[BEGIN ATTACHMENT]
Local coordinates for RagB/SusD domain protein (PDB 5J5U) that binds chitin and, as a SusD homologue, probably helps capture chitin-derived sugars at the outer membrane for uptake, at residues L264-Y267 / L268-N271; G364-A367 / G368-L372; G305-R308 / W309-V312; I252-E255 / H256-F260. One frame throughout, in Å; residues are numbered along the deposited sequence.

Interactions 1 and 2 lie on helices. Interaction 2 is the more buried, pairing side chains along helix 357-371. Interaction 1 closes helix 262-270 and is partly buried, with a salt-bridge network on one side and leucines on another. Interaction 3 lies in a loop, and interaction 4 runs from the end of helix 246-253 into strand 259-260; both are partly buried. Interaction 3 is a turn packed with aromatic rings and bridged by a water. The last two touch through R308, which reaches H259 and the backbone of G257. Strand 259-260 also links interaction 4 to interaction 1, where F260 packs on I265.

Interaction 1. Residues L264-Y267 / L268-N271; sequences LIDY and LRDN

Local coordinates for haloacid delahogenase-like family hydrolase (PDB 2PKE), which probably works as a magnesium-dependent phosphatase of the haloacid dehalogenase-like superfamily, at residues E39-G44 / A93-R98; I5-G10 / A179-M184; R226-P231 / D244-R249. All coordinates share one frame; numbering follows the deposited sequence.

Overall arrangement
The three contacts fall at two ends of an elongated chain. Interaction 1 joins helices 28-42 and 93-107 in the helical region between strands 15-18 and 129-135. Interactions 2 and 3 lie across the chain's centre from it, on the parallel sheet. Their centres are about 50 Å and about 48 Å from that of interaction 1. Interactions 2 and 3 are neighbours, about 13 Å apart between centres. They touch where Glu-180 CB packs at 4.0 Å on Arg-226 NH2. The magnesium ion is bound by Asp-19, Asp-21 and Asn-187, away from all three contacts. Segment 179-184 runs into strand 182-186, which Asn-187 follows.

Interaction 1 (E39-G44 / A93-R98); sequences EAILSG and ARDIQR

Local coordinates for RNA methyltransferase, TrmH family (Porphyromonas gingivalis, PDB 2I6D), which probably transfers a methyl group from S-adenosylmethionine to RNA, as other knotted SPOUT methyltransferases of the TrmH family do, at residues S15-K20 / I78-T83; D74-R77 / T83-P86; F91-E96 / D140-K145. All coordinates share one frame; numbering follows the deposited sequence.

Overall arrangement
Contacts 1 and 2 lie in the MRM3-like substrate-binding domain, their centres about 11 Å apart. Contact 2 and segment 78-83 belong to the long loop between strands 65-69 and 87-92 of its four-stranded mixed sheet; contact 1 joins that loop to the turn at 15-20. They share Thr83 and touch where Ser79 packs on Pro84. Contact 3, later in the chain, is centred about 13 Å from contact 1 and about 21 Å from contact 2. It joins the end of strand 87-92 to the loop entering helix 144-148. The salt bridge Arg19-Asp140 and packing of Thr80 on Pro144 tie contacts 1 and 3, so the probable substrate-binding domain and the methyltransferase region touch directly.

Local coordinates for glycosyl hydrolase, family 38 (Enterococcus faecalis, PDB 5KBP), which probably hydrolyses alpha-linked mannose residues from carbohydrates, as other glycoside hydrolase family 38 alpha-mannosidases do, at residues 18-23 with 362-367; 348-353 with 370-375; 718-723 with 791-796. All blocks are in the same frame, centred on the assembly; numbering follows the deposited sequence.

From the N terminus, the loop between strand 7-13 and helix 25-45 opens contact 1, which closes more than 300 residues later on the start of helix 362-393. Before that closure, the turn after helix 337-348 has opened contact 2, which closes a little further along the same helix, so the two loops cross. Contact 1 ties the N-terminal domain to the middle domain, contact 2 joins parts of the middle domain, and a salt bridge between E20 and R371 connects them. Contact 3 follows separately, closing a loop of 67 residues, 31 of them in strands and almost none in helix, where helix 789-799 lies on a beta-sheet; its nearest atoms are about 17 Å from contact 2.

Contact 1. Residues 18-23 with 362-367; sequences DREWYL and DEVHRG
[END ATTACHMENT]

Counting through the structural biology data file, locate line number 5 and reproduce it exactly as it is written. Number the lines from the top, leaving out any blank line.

Overall arrangement